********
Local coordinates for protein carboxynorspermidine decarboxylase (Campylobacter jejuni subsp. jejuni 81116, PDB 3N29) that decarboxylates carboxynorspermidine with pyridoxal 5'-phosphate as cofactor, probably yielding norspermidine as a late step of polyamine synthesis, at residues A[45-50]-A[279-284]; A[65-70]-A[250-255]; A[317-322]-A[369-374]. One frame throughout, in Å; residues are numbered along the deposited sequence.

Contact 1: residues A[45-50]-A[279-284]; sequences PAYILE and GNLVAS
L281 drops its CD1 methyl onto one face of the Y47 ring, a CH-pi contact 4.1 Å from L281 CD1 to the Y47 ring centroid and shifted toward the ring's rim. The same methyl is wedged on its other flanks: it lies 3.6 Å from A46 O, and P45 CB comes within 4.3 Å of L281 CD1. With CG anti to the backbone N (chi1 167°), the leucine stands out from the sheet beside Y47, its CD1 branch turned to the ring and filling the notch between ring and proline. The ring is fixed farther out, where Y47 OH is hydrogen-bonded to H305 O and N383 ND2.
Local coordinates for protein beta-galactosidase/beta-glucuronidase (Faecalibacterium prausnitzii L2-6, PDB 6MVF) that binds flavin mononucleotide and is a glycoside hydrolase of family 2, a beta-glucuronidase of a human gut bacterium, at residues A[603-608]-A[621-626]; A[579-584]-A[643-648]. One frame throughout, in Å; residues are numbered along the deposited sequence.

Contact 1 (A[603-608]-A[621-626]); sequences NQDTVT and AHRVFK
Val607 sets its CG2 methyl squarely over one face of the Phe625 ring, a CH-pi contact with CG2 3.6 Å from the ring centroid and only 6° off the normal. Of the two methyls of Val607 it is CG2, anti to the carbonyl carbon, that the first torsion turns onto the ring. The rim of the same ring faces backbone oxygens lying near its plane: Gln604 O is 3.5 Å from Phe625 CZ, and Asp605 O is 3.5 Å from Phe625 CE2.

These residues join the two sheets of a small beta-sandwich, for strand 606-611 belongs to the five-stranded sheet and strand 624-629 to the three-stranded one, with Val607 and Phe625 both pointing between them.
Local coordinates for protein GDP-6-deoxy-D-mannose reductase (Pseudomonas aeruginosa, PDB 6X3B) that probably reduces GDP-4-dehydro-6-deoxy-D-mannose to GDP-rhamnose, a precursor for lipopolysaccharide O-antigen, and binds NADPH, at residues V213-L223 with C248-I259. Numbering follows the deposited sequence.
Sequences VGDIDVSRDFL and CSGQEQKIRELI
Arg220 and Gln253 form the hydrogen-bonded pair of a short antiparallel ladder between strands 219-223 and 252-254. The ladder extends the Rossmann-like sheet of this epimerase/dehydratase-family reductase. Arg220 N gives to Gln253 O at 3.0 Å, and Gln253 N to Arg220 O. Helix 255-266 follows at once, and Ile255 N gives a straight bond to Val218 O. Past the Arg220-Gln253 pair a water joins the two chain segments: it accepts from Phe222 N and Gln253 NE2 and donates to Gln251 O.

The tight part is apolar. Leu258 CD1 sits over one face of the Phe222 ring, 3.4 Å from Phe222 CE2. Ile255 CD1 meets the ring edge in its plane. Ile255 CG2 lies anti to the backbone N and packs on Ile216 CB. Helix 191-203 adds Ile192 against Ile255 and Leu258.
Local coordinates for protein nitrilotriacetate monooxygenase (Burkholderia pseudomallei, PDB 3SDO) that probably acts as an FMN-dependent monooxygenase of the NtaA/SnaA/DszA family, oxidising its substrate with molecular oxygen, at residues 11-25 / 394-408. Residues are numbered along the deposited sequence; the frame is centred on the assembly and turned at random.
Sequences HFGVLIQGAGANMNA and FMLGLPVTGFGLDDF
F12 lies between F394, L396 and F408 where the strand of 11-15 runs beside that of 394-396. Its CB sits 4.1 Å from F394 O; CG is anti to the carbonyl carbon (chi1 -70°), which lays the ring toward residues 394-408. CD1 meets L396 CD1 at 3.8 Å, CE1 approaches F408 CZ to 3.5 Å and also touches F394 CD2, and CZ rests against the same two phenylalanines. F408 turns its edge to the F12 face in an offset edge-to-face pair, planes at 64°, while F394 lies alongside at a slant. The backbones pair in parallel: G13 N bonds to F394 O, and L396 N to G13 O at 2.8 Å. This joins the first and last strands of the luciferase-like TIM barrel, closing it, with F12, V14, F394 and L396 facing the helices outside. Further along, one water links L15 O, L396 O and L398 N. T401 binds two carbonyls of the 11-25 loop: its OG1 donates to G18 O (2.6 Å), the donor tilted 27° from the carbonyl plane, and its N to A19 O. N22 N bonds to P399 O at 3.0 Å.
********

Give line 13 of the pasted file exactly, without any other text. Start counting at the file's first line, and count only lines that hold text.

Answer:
Sequences HFGVLIQGAGANMNA and FMLGLPVTGFGLDDF